WASHINGTON (CNS) — In a 5-4 decision June 29, the Supreme Court ruled that a Louisiana law requiring that doctors who perform abortions have admitting privileges at nearby hospitals could not stand.
The opinion in June Medical Services v. Russo, written by Justice Stephen Breyer, said the case was “similar to, nearly identical with” a law in Texas that the court four years ago found to be a burden to women seeking abortion. Breyer was joined in the opinion by Justices Ruth Bader Ginsburg, Sonia Sotomayor and Elena Kagan.
Breyer said the Louisiana law was unconstitutional because it posed a “substantial obstacle” for women seeking abortions while providing “no significant health-related benefits.”
The Texas case, Whole Woman’s Health v. Hellerstedt, struck down the law with a different bench without Justices Neil Gorsuch and Brett Kavanaugh. The court said the requirements imposed on abortion providers — to have hospital admitting privileges — put “a substantial burden” on women who were seeking abortions and the law wasn’t necessary to protect women’s health.
In the Louisiana case, Chief Justice John Roberts filed an opinion concurring in the judgment of the four justices voting to strike down this law even though four years ago, he joined the dissenting opinion in the Texas decision. Last year, he sided with the justices who agreed to stop the Louisiana law from going into effect while its challengers pursued their appeal.
“The Louisiana law imposes a burden on access to abortion just as severe as that imposed by the Texas law, for the same reasons,” Roberts said, adding: “Therefore, Louisiana’s law cannot stand under our precedents.”
He said the legal doctrine known as “stare decisis” — which obligates courts to follow the precedent of similar cases — “requires us, absent special circumstances, to treat like cases alike.”
In his dissent, Justice Clarence Thomas said the court’s decision “perpetuates its ill-founded abortion jurisprudence by enjoining a perfectly legitimate state law and doing so without jurisdiction.”
He also said the court should revisit its 1973 Roe v. Wade decision that legalized abortion. “Roe is grievously wrong for many reasons,” he wrote, emphasizing that its “core holding — that the Constitution protects a woman’s right to abort her unborn child — finds no support in the text of the Fourteenth Amendment.”
Louisiana state Sen. Katrina Jackson, a Democrat, who was the author of the 2014 Unsafe Abortion Protection Act at the center of this case, said the court’s action was a “tragic decision that continues its practice of putting the interests of for-profit abortion businesses ahead of the health and safety of women.”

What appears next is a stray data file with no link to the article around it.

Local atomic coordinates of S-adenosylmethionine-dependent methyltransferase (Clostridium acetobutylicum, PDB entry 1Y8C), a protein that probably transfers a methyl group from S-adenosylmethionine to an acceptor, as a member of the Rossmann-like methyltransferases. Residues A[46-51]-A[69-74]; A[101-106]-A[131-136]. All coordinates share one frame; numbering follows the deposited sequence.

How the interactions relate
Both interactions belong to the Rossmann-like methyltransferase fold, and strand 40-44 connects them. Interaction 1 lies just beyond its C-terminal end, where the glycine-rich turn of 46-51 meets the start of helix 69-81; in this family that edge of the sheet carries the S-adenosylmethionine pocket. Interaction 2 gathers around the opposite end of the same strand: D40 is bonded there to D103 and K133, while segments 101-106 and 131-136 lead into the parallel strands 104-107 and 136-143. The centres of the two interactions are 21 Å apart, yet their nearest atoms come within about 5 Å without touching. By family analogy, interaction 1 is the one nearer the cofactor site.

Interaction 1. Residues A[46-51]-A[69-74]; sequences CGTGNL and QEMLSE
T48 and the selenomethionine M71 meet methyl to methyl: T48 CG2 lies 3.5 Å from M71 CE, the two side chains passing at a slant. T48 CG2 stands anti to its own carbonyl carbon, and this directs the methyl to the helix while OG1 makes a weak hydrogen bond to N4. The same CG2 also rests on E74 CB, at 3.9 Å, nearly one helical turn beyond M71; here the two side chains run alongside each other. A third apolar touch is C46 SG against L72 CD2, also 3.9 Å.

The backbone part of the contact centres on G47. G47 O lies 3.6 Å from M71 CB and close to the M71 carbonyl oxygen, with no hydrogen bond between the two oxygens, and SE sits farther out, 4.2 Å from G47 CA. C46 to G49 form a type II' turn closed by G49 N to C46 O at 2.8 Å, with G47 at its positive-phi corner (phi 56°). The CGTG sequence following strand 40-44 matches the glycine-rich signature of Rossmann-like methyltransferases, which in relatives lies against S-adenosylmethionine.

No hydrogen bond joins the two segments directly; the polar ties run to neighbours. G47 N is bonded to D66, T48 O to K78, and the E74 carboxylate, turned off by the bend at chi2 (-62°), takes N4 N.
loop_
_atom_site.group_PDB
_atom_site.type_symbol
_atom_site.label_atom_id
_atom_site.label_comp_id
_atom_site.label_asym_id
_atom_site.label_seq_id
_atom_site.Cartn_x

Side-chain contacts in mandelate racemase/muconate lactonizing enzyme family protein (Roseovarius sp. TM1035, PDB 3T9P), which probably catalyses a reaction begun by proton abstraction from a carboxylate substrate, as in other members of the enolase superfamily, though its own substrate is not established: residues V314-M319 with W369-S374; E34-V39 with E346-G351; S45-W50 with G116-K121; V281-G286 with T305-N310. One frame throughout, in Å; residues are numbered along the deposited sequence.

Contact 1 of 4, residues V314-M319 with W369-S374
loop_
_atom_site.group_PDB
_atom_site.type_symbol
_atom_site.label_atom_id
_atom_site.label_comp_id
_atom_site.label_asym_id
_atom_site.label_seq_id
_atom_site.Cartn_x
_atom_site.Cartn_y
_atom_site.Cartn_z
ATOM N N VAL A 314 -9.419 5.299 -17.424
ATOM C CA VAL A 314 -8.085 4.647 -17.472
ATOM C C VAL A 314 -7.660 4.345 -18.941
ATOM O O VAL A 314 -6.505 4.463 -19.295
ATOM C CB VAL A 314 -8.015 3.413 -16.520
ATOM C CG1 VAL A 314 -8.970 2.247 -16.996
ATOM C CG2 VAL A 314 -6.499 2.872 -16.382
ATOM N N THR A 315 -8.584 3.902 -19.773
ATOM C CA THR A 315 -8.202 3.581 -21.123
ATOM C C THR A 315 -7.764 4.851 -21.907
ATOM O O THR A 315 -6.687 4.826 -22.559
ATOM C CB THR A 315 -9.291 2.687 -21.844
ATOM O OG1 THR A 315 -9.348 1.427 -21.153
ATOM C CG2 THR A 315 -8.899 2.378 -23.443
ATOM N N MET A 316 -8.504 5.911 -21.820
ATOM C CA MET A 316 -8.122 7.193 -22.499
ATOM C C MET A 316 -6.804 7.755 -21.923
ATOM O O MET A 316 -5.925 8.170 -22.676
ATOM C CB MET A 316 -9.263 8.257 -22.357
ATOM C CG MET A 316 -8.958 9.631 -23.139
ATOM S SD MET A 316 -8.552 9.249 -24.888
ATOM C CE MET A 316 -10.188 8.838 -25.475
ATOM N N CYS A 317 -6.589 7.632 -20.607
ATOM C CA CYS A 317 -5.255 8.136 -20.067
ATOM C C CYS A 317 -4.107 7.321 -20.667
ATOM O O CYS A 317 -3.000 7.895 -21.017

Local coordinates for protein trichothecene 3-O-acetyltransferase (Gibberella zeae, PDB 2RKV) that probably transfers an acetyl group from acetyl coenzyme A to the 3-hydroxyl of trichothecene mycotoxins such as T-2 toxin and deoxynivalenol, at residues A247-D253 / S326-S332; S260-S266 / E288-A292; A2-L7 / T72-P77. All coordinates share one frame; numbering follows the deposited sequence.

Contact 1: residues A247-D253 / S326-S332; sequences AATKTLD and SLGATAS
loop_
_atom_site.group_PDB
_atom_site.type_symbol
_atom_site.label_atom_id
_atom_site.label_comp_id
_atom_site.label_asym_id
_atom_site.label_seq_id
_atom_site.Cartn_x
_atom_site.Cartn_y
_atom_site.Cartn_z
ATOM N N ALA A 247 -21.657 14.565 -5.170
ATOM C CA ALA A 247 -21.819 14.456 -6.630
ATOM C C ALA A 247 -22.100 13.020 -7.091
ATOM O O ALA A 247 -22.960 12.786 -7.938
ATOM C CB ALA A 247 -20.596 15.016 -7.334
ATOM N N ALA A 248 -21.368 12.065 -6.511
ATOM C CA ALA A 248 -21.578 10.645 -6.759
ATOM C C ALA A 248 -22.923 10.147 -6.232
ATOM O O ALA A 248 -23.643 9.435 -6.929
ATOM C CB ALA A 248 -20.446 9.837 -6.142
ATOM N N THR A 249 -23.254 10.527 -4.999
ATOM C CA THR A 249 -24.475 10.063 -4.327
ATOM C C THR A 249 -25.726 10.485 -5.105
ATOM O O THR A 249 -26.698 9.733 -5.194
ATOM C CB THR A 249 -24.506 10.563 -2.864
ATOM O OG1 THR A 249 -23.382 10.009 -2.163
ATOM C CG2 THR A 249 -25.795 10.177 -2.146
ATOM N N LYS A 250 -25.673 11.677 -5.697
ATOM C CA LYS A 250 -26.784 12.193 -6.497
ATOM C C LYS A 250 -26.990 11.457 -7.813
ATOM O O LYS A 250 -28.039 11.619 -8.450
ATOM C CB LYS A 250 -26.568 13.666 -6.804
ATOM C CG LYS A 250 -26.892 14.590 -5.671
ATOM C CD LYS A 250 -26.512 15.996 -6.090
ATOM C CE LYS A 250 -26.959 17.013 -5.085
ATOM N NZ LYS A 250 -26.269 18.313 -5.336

Supporters of the Louisiana law said it was a necessary regulation to guarantee women’s health and safety while its critics argued that the law placed unnecessary burdens on abortion providers and made it more difficult for women to get abortions.
More than 70 friend-of-the-court briefs were filed on both sides of this case with health care professionals, researchers, lawmakers, states, and religious and advocacy groups alike weighing in. Catholics groups that filed briefs in support of the state law included: the U.S. Conference of Catholic Bishops, the Thomas More Society and the National Association of Catholic Nurses along with the National Catholic Bioethics Center.
Members of Congress filed two briefs on opposing sides.
In a statement after the oral arguments in March, Kat Talalas, with the USCCB’s Secretariat of Pro-Life Activities, said: “Louisiana is right to prioritize women over abortion industry profits. All states, not only Louisiana, have a strong interest in regulating a procedure which is lethal to children and immensely damaging to women.”
And after the ruling, O. Carter Snead, law professor at the University of Notre Dame and director of the university’s Center for Ethics and Culture, said the court “has once again overstepped its constitutionally defined role and robbed the people of this country the authority to govern themselves — even at the margins — on this vital and deeply divisive matter.”
“The court has undermined the rule of law, done further violence to the Constitution, and has thus badly damaged its own legitimacy,” he said, adding: “This is a sad day for the court and the nation.”
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